We made memories up to their departure. Yesterday was Ross' birthday and last day in Kentucky so I decided we should try chewing tobacco (aka dip). You can not be an official Kentuckian unless you have tried dip. I went into the Shell station and awkwardly made my way to the counter. "May I have a can of your finest chewing tobacco mam?"
"Huh?" she replied with twisted countenance.
"You know, a can of... people chew it."
"You mean dip?" she replied.
"Yes! Yes indeed, dip."
The other man working at the counter rolled his eyes, for obvious reasons.
"Well what flavor do you want, there's apple, peach, vanilla"
The man next to her said, "give him cherry, that's my favorite." So cherry it was.
When Ross and I got back to the house we decided to 'dip' as it were. We took a golf ball sized pinch (although I think that's pretty generous calling it a "pinch") and put it between our bottom lip and our gums. (We would later learn that this was way too much, especially for the first time.) It wasn't so bad at first. Just tasted like cherry flavored dirt in your mouth. And of course you could NOT under any circumstances swallow because it would most certainly induce vomiting. We even had the energy to come up with slogans for the product like "SKOAL, when you're looking for elegance and sophistication you can spit into a bottle, make it SKOAL." Or, "SKOAL, you're dead asshole." Or, "SKOAL, when you want to feel like complete Hell, make it SKOAL." Anyways, after 4 minutes of having this huge bulge in our mouths we started to feel completely awful. I said to Ross, "I feel sick." He replied, "Do you feel sick, because I really kind of do" Our heads were spinning like you wouldn't believe and we could barely walk around. Ross spit his wad off the porch and I quickly followed suit. The next 10 minutes were spent bent over the porch rail spitting and washing out our mouths with expired power aid, trying our best not to vomit. "Why would anyone do this every day!?!" Ross asked. To which I replied, "I guess to feel like a real man...." Jennie just sat there gleefully, watching us spit and hack our way out of misery.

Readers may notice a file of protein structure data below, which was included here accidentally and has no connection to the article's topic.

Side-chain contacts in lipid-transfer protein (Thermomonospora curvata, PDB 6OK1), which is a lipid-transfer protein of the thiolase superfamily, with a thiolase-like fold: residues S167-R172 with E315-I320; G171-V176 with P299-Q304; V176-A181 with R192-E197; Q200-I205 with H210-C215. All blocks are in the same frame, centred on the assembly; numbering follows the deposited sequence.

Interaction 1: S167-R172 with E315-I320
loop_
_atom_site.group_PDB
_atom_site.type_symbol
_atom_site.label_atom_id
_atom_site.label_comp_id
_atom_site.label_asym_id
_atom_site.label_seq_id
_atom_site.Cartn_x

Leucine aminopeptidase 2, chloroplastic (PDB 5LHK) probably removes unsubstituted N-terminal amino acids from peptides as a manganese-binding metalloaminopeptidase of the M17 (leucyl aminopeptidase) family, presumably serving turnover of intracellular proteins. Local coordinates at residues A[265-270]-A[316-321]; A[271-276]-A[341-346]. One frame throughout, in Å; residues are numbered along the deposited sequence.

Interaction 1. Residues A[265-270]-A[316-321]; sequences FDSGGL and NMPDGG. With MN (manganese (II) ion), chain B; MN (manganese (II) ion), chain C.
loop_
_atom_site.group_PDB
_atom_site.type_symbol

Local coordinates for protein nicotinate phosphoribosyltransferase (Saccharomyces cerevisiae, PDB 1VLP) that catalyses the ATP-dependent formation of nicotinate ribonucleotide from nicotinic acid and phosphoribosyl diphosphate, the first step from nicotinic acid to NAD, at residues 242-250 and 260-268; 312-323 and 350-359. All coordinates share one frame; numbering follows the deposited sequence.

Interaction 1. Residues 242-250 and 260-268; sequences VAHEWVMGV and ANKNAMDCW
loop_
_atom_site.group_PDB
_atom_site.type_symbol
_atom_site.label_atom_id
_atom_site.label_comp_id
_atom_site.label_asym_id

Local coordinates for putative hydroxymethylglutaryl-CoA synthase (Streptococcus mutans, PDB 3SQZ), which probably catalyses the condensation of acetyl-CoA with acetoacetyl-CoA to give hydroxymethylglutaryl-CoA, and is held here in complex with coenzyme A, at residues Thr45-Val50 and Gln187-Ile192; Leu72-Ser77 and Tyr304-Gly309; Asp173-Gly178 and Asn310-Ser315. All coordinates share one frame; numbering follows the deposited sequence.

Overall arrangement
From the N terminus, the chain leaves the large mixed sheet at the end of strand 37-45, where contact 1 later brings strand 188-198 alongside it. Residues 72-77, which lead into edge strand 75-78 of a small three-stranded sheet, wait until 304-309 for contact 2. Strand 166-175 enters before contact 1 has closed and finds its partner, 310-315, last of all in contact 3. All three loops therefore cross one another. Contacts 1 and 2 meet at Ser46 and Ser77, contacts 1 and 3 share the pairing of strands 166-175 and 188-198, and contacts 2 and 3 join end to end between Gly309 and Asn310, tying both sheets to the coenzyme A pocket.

Whenever a member of our fair fellowship leaves us, as I have often mentioned earlier, they commission the remaining work to be done by those left behind. They do not always leave because they want to but because just as they were once called here they are now called away. As Gandalf says in his departure, "Do you not yet understand? My time is over: it is no longer my task to set things to rights, nor to help folk to do so. And as for you, my dear friends, you will need no help. You are grown up now. Grown indeed very high; among the great you are, and I have no longer any fear at all for any of you."